Welcome to the October 2017 issue of Supply Chain Navigator.
Several years ago, I wrote an article in which I shared my doubts about the maker movement in terms of the potential influence and long-term impact on the technology sector. At the time, pundits were heralding the movement as the start of the “third industrial revolution.” I saw a model that was, without question, exceedingly cool and rife with potential, but still, more vision than reality. As a self-professed supply chain geek, my primary concern was that those intent on revolutionizing manufacturing were not giving proper consideration to the underlying supply chain challenges they would encounter. Nor did they understand how their actions could cascade along the supply chain, causing disruption among an ecosystem that constantly struggles for balance.
Over the past three years, I have watched this movement advance and unfold, not only with astonishing speed but in a much more controlled and organized manner than I frankly thought was possible. Today, we see innovative new technologies and processes borne of this movement such as crowdsourcing, additive manufacturing and open source hardware, which are indeed changing the global manufacturing landscape. Much of the credit for this extraordinary progress is owed to the vision and tenacity of Dale Dougherty. Dale, founder of MAKE Magazine and originator of the Maker Faire, is commonly referred to as “the father of the maker movement.” SCN had the opportunity to meet and talk with Dale recently, and we are excited to share his insights with our readers in this month’s One-on-One section.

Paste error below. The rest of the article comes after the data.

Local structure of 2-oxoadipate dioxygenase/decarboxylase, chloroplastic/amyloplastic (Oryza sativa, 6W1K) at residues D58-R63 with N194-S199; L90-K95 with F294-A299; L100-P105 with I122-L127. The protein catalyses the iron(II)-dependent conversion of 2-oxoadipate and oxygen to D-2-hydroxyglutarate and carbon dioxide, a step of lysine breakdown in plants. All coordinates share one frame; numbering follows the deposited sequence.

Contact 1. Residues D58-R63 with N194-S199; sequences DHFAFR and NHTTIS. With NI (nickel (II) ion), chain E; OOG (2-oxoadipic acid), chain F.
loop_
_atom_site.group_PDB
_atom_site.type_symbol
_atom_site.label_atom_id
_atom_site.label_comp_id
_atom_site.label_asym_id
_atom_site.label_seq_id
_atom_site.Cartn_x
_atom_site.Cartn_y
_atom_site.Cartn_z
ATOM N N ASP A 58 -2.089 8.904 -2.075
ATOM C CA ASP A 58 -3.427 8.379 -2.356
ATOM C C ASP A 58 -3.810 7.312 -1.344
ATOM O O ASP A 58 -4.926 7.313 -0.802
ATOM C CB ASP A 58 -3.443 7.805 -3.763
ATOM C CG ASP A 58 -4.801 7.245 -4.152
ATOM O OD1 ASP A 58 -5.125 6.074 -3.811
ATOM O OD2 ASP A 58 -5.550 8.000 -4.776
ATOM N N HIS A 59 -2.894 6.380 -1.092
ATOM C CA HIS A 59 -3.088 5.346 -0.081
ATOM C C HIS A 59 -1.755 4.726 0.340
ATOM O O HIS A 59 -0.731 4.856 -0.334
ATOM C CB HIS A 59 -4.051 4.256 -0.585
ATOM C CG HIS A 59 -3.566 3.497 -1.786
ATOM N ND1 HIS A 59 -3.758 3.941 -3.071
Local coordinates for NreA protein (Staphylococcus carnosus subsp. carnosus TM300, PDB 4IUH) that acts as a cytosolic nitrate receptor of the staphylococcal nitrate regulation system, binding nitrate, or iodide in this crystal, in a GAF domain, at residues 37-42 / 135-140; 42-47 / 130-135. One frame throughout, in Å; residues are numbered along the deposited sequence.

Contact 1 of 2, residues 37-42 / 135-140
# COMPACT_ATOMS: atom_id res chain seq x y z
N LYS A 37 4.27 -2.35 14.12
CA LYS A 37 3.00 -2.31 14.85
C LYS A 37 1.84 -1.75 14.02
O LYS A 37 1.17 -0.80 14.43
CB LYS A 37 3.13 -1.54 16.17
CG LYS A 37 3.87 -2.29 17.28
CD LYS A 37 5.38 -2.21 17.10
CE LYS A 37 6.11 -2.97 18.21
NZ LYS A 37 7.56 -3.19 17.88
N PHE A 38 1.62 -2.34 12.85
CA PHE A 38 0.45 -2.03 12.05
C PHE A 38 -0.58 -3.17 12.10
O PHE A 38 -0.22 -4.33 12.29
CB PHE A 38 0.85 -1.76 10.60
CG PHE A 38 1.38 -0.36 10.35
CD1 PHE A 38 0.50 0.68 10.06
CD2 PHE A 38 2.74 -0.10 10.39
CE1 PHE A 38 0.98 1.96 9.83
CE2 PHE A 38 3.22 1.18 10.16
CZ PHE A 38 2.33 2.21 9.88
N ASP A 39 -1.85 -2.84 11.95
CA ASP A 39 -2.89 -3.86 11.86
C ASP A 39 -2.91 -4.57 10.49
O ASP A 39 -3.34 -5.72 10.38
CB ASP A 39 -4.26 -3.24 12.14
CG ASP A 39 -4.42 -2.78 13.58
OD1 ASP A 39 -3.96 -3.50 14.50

Also in this issue, we also have a commentary from Dana Martens, a young woman who recently completed her Master’s thesis from the Parsons School of Design. Dana caught our attention with her thesis project: “Unum: The Blockchain for the Maker Movement.” We found it interesting and thought you might as well.
Our Supply Chain Spotlight topic for October is sustainability. We take a high-level look at the overall greenhouse gas dilemma and then deep dive into HPE’s new Science-Based Targets initiative. We also have some inspiring best practice examples from Philips, ManpowerGroup, and Rockwell Automation, which highlight the more social/human side of sustainability.
We round out the issue with a fascinating commentary on behavioral economics from Deloitte Research Director, Mark Cotteleer and Researcher Tim Murphy. Behavioral economics is a field that is making headlines thanks to the somewhat controversial choice of behavioral economist Richard Thaler as the recipient of the 2017 Nobel prize in Economics.
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Until Next Time,